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Nature. 2019 Apr;568(7752):405-409. doi: 10.1038/s41586-019-1082-x. Epub 2019 Apr 3.

Innate lymphoid cells support regulatory T cells in the intestine through interleukin-2.

Author information

1
Division of Gastroenterology, Joan and Sanford I. Weill Department of Medicine, Weill Cornell Medicine, Cornell University, New York, NY, USA.
2
Department of Microbiology and Immunology, Weill Cornell Medicine, Cornell University, New York, NY, USA.
3
Jill Roberts Institute for Research in Inflammatory Bowel Disease, Weill Cornell Medicine, Cornell University, New York, NY, USA.
4
Division of Gastroenterology, Hepatology and Nutrition, Children's Hospital of Philadelphia, and the Perelman School of Medicine, University of Pennsylvania, Philadelphia, PA, USA.
5
Weill Cornell Medicine, New York Presbyterian Hospital, New York, NY, USA.
6
Department of Pediatrics, Division of Gastroenterology and Nutrition, Weill Cornell Medicine, Cornell University, New York, NY, USA.
7
APHM, CIML, Hôpital de la Timone, Immunologie, Marseille Immunopole, Aix Marseille University, Marseille, France.
8
Innate Pharma Research Laboratories, Innate Pharma, Marseille, France.
9
Microenvironment and Immunity Unit, Institut Pasteur, Paris, France.
10
Division of Immunology, Joan and Sanford I. Weill Department of Medicine, Weill Cornell Medicine, Cornell University, New York, NY, USA.
11
Division of Gastroenterology, Joan and Sanford I. Weill Department of Medicine, Weill Cornell Medicine, Cornell University, New York, NY, USA. gfsonnenberg@med.cornell.edu.
12
Department of Microbiology and Immunology, Weill Cornell Medicine, Cornell University, New York, NY, USA. gfsonnenberg@med.cornell.edu.
13
Jill Roberts Institute for Research in Inflammatory Bowel Disease, Weill Cornell Medicine, Cornell University, New York, NY, USA. gfsonnenberg@med.cornell.edu.

Abstract

Interleukin (IL)-2 is a pleiotropic cytokine that is necessary to prevent chronic inflammation in the gastrointestinal tract1-4. The protective effects of IL-2 involve the generation, maintenance and function of regulatory T (Treg) cells4-8, and the use of low doses of IL-2 has emerged as a potential therapeutic strategy for patients with inflammatory bowel disease9. However, the cellular and molecular pathways that control the production of IL-2 in the context of intestinal health are undefined. Here we show, in a mouse model, that IL-2 is acutely required to maintain Treg cells and immunological homeostasis throughout the gastrointestinal tract. Notably, lineage-specific deletion of IL-2 in T cells did not reduce Treg cells in the small intestine. Unbiased analyses revealed that, in the small intestine, group-3 innate lymphoid cells (ILC3s) are the dominant cellular source of IL-2, which is induced selectively by IL-1β. Macrophages in the small intestine produce IL-1β, and activation of this pathway involves MYD88- and NOD2-dependent sensing of the microbiota. Our loss-of-function studies show that ILC3-derived IL-2 is essential for maintaining Treg cells, immunological homeostasis and oral tolerance to dietary antigens in the small intestine. Furthermore, production of IL-2 by ILC3s was significantly reduced in the small intestine of patients with Crohn's disease, and this correlated with lower frequencies of Treg cells. Our results reveal a previously unappreciated pathway in which a microbiota- and IL-1β-dependent axis promotes the production of IL-2 by ILC3s to orchestrate immune regulation in the intestine.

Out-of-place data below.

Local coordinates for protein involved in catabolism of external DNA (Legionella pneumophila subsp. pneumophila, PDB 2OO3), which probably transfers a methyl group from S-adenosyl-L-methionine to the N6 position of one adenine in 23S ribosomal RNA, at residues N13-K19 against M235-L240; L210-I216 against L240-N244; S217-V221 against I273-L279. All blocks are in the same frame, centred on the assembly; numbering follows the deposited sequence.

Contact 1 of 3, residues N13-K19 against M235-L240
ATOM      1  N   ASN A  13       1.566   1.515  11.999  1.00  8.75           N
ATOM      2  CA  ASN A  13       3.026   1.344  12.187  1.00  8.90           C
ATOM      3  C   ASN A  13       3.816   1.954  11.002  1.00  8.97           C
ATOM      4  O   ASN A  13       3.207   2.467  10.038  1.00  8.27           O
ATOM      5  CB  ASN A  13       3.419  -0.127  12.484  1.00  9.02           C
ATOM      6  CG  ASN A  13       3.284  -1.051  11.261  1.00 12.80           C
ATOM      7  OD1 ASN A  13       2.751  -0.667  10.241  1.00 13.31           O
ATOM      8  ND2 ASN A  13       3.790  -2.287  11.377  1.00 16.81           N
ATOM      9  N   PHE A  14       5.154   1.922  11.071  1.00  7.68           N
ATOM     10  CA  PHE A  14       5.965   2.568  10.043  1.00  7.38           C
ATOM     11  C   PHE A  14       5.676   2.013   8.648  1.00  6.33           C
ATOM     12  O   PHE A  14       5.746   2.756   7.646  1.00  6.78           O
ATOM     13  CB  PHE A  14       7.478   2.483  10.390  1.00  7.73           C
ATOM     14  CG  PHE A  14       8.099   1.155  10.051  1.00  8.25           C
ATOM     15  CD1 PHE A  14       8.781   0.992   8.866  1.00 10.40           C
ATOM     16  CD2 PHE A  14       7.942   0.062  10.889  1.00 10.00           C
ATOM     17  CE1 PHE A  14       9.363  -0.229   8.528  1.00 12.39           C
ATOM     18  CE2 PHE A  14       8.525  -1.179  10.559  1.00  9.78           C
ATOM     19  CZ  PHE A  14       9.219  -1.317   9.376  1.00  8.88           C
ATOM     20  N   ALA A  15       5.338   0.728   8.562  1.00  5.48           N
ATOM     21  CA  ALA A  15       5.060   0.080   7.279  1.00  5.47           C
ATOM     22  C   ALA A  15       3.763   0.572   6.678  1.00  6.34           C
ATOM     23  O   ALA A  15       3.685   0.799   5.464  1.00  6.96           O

PMID:
30944470
PMCID:
PMC6481643
[Available on 2019-10-03]
DOI:
10.1038/s41586-019-1082-x

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